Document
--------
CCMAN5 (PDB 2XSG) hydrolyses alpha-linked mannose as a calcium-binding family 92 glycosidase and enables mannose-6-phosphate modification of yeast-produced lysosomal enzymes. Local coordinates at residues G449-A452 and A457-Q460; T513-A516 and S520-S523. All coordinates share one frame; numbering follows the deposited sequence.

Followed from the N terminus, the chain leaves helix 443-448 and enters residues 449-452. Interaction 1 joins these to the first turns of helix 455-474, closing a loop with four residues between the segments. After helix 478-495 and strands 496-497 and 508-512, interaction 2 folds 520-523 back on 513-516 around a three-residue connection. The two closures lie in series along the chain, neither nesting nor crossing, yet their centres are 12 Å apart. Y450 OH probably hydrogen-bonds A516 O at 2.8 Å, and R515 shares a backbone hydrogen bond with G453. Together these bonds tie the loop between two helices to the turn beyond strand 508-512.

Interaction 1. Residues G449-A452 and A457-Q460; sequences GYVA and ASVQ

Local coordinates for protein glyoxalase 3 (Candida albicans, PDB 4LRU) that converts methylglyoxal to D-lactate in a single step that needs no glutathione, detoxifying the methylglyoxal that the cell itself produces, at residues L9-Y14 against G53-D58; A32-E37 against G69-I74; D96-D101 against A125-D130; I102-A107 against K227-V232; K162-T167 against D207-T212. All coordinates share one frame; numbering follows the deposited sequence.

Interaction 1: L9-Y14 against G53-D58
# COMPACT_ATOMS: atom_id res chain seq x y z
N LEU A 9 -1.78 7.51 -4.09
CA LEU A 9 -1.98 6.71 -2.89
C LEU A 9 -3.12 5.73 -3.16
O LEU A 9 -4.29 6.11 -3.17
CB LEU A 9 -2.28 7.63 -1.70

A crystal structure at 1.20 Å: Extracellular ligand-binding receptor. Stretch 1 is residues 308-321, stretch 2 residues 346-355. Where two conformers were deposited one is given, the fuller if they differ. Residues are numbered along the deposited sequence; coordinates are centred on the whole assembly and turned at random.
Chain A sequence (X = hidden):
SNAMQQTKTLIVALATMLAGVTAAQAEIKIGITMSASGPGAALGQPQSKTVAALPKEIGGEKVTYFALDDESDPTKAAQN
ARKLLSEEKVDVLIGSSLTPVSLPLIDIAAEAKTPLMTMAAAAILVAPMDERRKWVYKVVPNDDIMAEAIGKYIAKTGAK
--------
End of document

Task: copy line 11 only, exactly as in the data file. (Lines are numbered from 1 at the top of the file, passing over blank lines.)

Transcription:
CB LEU A 9 -2.28 7.63 -1.70